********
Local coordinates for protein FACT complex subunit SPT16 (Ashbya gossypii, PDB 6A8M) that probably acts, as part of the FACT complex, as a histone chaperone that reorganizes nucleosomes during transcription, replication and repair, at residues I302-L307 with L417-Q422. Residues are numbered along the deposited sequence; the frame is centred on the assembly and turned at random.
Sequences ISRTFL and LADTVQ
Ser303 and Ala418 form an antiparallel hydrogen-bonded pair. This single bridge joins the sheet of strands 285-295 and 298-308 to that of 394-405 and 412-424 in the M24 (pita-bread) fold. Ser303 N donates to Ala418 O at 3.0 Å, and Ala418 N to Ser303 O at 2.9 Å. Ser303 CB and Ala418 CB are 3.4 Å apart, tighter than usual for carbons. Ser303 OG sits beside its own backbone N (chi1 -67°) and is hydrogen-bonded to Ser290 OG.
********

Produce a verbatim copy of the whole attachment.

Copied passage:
Local coordinates for protein FACT complex subunit SPT16 (Ashbya gossypii, PDB 6A8M) that probably acts, as part of the FACT complex, as a histone chaperone that reorganizes nucleosomes during transcription, replication and repair, at residues I302-L307 with L417-Q422. Residues are numbered along the deposited sequence; the frame is centred on the assembly and turned at random.
Sequences ISRTFL and LADTVQ
Ser303 and Ala418 form an antiparallel hydrogen-bonded pair. This single bridge joins the sheet of strands 285-295 and 298-308 to that of 394-405 and 412-424 in the M24 (pita-bread) fold. Ser303 N donates to Ala418 O at 3.0 Å, and Ala418 N to Ser303 O at 2.9 Å. Ser303 CB and Ala418 CB are 3.4 Å apart, tighter than usual for carbons. Ser303 OG sits beside its own backbone N (chi1 -67°) and is hydrogen-bonded to Ser290 OG.